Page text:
Russell says: “The primary purpose of deploying this release is not about latency, but about IT risk and business risk. People have risk systems in place, but many have weaknesses as risk monitoring depends on reports from trading platforms and these may have gaps. CorvilNet provides an extra layer of monitoring as it takes data directly from the network and decodes messages to provide a view of transactions and exposure.”
In terms of the technology build for risk, compliance and business monitoring, Corvil worked with customers to illicit requirements and carried out the work in house, focusing particularly on decoders. Russell explains: “We have a team dedicated to building decoders. Initially, we developed decoders to decode messages off the wire, but we have enhanced that with decoders that have knowledge of trading models.” The mechanism that aggregates data from these decoders operates irrespective of trading protocols and summarises the state of trade. “The biggest challenge is keeping the system operating at the message rates that give large brokers and exchanges the data they require,” he adds.
The solution includes a web services application programming interface for enterprise integration and access to live and historical metrics, and packet and transaction capture. There are also dashboards for real-time monitoring and graphical user interfaces designed by Corvil. The dashboards include CorvilLens – a module requiring a separate licence – that provides an integrated real-time network, application and business view that can be updated every 10 seconds and can also be used to query data. Alerts can be based on user-defined events and set to restrict trading or alert staff to financially threatening events.
Russell says many users of the CorvilNet release are exporting low level data and building dashboards for compliance purposes. He explains: “The CME, for example, requires trading members to keep all the FIX messages they send and receive, so CorvilNet is being used for this. It is also being used by exchanges to prove compliance with regulations such as Reg NMS.”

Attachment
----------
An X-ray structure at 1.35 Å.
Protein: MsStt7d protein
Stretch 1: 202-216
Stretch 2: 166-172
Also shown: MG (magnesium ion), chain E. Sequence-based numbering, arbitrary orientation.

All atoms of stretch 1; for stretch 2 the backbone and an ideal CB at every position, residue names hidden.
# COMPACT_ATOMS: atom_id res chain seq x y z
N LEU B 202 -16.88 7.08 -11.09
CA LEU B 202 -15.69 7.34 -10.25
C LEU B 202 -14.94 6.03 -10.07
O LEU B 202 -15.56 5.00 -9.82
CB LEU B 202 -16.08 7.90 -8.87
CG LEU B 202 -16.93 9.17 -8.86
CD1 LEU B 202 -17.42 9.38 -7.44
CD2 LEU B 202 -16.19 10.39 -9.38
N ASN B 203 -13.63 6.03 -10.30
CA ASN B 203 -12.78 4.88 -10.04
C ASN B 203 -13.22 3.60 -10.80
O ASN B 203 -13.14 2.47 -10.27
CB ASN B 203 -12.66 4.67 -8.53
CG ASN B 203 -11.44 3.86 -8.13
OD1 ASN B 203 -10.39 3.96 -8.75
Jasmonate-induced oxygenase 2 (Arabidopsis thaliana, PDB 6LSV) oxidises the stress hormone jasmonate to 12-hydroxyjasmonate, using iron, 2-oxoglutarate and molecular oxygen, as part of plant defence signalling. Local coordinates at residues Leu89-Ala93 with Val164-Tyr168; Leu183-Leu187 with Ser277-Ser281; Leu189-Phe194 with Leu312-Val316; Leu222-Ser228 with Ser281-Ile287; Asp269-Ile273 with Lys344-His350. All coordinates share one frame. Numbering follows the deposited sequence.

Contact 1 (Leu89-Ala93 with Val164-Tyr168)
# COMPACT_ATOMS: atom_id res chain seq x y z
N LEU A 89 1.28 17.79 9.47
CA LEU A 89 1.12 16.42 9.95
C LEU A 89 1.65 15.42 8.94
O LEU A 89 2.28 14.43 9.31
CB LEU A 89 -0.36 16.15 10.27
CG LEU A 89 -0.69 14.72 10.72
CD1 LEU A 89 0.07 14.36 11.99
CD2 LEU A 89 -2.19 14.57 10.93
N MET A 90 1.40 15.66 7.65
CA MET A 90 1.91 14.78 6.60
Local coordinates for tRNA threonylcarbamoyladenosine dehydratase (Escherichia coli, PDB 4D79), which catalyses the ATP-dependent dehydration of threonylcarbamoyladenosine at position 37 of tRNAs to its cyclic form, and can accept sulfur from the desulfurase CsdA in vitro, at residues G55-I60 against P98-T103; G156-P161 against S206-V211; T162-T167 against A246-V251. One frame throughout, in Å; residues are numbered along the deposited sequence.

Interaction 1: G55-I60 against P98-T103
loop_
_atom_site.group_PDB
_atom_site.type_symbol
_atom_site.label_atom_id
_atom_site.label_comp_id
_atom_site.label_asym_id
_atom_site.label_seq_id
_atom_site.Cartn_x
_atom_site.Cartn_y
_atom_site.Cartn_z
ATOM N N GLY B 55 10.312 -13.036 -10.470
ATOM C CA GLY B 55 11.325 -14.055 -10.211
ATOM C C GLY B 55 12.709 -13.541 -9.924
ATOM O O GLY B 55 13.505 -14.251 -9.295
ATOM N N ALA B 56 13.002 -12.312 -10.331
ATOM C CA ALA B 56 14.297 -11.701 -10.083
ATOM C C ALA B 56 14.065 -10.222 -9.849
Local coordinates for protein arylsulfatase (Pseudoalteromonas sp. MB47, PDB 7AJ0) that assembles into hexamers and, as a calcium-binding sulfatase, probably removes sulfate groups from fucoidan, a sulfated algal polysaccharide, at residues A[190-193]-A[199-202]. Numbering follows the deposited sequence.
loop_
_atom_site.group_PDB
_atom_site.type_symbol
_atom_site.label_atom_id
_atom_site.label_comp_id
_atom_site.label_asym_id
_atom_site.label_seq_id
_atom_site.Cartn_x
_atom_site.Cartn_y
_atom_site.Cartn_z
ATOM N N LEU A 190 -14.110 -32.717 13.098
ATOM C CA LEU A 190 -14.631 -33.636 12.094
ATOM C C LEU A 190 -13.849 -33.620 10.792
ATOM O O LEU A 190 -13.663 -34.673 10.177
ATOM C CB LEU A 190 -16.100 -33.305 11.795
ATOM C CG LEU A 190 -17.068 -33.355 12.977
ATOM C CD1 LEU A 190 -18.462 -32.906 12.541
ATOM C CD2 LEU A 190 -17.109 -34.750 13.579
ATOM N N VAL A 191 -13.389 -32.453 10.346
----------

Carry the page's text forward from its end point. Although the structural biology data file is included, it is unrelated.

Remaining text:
In terms of market positioning, Corvil’s move up the value chain has broadened its potential customer base and could pitch it against new competition. Russell says: “We don’t see vendor solutions from companies such as ITRS, HP, IBM and Computer Associates being used by market participants for real-time operational risk and compliance monitoring in the environments we are being selected for, but we could appear in the same space as these companies as a provider of a feed of data that is authoritative and independent, by virtue of being based on wire data, and which can capture, process, filter, summarise and enrich data at scale and in real time.”
“From a competitive standpoint, what we do see is mostly proprietary applications developed in-house at banks and liquidity venues, but they don’t deliver the benefits of having an independent third-party monitoring system, which is why financial institutions are now coming to us to provide this outside validation.”
Beyond electronic trading infrastructure and building on its role as a provider of operational performance monitoring, Corvil has added real-time monitoring of database systems, web-delivered applications and voice over IP and video to the November release of CorvilNet, as well as reporting using the company’s business value dashboard that offers a view of performance, health and activity across systems and services.